Thursday, July 6, 2017

Design and development of shake table - Civil Engineering project

Explore earthquake hazards and damage to buildings by constructing model buildings and subjecting the buildings to ground vibration (shaking similar to earthquake vibrations) on a small shake table. CIVIL constructions and engineering structures are designed to withstand a variety of operational loads and environ-mental conditions over decades of safe and economic usage. Earthquakes are part of this environment. Apart from destruction of life and property, they can have serious indirect consequences.

The exact simulation of earthquake motion has been a serious challenge to researchers and engineers. Shake table testing is being increasingly used in earthquake engineering research centers worldwide, as it is the only available means of nearly truly reproducing the dynamic effects that earthquakes impose on structures. A relatively simple system has been assembled with care to ensure an adequate replication of input motion by the shake table system. Subjective comparisons of input signal vs shake-table response, in both time and frequency domain have been utilized to provide a measure of the capabilities of the simulator to reproduce earthquake motions scaled according to similitude laws. This report discusses briefly various components of the shake table, its assembly and the investigations that were carried out to provide specific insights into its response characteristics.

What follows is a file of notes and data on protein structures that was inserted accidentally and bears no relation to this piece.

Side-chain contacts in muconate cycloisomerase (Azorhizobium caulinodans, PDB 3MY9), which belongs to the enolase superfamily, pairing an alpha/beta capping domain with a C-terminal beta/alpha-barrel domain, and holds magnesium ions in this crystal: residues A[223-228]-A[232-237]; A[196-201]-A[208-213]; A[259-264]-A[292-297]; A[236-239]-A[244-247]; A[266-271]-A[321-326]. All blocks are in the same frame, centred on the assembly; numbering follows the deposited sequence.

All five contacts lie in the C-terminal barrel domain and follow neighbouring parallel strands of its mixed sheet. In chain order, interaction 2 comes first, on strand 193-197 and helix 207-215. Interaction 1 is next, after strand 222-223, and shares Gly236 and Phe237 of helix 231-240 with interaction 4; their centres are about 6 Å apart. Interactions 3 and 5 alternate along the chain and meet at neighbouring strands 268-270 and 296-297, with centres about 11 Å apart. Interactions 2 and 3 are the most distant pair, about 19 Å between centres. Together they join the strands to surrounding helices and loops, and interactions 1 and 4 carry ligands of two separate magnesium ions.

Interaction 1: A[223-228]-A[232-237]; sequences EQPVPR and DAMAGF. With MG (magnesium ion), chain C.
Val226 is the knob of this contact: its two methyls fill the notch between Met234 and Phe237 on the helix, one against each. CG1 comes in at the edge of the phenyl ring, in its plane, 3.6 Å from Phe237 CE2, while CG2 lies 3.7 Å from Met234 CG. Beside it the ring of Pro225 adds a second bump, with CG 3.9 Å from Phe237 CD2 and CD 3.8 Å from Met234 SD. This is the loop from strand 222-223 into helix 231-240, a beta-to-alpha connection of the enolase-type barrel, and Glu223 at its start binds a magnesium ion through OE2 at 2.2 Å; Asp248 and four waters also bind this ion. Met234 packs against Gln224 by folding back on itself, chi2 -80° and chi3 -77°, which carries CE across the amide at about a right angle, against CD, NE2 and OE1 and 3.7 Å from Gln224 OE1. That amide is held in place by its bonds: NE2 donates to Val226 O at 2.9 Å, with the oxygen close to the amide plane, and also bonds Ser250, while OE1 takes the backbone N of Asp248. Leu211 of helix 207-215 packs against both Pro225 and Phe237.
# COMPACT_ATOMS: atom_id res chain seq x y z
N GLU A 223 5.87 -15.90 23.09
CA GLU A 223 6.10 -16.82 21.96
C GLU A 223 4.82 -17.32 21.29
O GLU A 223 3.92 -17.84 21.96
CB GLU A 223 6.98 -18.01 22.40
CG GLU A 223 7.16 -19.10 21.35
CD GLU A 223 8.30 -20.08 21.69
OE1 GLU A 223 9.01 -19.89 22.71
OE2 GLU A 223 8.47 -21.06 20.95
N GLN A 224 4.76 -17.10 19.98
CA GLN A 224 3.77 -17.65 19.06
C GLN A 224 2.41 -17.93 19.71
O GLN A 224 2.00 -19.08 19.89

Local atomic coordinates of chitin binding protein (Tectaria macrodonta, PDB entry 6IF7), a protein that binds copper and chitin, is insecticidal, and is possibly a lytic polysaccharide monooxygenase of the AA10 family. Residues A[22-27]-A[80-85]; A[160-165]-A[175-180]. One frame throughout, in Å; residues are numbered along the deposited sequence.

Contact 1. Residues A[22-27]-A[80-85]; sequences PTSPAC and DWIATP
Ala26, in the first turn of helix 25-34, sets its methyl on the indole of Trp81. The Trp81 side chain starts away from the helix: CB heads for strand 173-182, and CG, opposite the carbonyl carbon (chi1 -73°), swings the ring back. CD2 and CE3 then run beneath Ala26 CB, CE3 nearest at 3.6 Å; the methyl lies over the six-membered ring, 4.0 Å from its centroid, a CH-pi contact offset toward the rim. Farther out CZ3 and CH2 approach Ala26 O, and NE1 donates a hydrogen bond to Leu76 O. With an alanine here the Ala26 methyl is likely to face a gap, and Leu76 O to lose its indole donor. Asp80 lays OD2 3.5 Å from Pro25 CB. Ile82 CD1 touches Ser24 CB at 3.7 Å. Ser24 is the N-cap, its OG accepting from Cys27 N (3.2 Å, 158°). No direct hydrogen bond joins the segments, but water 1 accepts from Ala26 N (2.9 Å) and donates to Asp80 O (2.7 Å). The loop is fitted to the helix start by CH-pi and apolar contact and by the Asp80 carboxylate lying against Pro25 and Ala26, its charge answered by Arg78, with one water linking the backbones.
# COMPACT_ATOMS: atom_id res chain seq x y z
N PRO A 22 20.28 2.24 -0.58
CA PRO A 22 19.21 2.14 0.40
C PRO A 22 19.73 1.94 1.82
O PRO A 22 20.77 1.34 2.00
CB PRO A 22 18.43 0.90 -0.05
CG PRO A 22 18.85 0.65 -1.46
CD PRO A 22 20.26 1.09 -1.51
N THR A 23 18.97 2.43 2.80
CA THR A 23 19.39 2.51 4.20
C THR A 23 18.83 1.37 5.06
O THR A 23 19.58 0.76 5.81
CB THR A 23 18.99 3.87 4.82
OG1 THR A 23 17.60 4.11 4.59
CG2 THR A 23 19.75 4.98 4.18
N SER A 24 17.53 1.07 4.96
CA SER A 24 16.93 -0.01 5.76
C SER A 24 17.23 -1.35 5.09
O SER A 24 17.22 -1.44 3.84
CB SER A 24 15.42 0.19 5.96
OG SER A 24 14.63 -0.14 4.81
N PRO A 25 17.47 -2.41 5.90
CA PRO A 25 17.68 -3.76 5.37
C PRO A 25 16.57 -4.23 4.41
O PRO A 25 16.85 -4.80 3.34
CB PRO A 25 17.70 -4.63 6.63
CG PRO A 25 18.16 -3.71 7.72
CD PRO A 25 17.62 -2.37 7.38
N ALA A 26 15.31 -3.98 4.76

A structure in the vicinity of an earthquake will experience random vibrations caused by the movement of its foundation. One may assume similar response if the base of the structure is shaken in a laboratory environment using the acceleration – time history recorded during the earthquake. By the same token, laboratory reproduction of associated displacement – time history would also have the same effect. This is the basis for the application of two-axis shake table to earthquake simulation.

Designing of a shaking table which produces vibrations in horizontal as well as in vertical direction. This is used for the analysis of the vibrations in a structure at the time of earthquake. Architects and engineers run simulations using models and shake tables to test the integrity of buildings and determine necessary reinforcements and to study dynamic structural behavior.

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